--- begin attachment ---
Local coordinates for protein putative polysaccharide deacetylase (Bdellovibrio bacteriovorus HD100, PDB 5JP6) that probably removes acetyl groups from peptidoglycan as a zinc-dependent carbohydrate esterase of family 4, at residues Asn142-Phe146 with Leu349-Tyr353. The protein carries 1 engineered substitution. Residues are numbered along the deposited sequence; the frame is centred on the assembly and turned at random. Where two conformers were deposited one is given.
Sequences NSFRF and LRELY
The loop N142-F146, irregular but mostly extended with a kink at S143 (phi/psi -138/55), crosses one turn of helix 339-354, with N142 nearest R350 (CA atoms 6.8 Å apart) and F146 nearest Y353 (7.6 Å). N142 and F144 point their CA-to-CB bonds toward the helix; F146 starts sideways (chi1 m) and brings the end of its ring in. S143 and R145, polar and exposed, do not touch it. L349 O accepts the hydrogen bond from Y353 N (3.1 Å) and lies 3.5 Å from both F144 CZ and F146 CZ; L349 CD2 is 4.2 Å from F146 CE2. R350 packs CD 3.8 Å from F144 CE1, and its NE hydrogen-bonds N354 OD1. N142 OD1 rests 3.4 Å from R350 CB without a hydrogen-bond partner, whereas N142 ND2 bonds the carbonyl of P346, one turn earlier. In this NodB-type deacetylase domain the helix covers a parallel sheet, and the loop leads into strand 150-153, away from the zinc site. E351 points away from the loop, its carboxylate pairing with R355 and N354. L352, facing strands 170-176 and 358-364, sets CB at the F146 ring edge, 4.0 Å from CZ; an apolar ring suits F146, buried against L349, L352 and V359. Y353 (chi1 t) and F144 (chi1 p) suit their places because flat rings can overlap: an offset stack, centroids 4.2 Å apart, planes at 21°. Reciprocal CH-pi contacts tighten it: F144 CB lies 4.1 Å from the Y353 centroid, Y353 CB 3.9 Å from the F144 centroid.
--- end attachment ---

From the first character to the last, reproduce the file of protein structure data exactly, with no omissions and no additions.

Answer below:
Local coordinates for protein putative polysaccharide deacetylase (Bdellovibrio bacteriovorus HD100, PDB 5JP6) that probably removes acetyl groups from peptidoglycan as a zinc-dependent carbohydrate esterase of family 4, at residues Asn142-Phe146 with Leu349-Tyr353. The protein carries 1 engineered substitution. Residues are numbered along the deposited sequence; the frame is centred on the assembly and turned at random. Where two conformers were deposited one is given.
Sequences NSFRF and LRELY
The loop N142-F146, irregular but mostly extended with a kink at S143 (phi/psi -138/55), crosses one turn of helix 339-354, with N142 nearest R350 (CA atoms 6.8 Å apart) and F146 nearest Y353 (7.6 Å). N142 and F144 point their CA-to-CB bonds toward the helix; F146 starts sideways (chi1 m) and brings the end of its ring in. S143 and R145, polar and exposed, do not touch it. L349 O accepts the hydrogen bond from Y353 N (3.1 Å) and lies 3.5 Å from both F144 CZ and F146 CZ; L349 CD2 is 4.2 Å from F146 CE2. R350 packs CD 3.8 Å from F144 CE1, and its NE hydrogen-bonds N354 OD1. N142 OD1 rests 3.4 Å from R350 CB without a hydrogen-bond partner, whereas N142 ND2 bonds the carbonyl of P346, one turn earlier. In this NodB-type deacetylase domain the helix covers a parallel sheet, and the loop leads into strand 150-153, away from the zinc site. E351 points away from the loop, its carboxylate pairing with R355 and N354. L352, facing strands 170-176 and 358-364, sets CB at the F146 ring edge, 4.0 Å from CZ; an apolar ring suits F146, buried against L349, L352 and V359. Y353 (chi1 t) and F144 (chi1 p) suit their places because flat rings can overlap: an offset stack, centroids 4.2 Å apart, planes at 21°. Reciprocal CH-pi contacts tighten it: F144 CB lies 4.1 Å from the Y353 centroid, Y353 CB 3.9 Å from the F144 centroid.